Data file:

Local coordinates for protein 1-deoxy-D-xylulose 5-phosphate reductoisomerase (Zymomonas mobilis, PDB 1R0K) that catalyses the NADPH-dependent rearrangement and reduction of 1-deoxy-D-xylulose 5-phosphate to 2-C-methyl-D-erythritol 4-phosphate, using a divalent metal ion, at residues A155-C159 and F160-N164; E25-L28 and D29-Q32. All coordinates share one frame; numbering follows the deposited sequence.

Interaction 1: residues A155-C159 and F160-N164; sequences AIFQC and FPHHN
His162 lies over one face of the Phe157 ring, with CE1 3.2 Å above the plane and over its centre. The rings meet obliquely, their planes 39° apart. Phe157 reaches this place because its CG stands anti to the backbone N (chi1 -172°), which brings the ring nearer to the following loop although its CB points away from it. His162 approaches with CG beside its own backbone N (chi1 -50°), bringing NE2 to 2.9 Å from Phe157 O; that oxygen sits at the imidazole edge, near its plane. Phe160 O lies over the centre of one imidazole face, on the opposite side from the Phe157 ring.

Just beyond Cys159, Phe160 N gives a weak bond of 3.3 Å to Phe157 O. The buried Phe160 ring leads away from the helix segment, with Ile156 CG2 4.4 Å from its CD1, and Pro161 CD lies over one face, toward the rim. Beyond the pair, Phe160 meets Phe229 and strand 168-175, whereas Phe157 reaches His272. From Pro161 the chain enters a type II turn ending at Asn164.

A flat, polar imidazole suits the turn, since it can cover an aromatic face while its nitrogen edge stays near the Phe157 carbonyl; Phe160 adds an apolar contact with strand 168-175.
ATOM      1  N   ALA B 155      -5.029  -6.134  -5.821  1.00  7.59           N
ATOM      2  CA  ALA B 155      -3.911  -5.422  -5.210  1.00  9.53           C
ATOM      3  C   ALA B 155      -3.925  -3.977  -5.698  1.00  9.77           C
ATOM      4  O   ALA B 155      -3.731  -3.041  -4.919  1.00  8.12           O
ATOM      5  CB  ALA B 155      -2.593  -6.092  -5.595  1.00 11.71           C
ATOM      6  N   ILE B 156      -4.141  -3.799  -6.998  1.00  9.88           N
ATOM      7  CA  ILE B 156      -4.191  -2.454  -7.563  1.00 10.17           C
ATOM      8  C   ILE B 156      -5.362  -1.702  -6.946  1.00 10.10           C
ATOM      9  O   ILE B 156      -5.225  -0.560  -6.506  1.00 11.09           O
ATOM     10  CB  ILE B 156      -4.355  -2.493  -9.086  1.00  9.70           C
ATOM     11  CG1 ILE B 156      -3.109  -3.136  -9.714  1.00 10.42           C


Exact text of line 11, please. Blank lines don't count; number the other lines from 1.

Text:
ATOM      6  N   ILE B 156      -4.141  -3.799  -6.998  1.00  9.88           N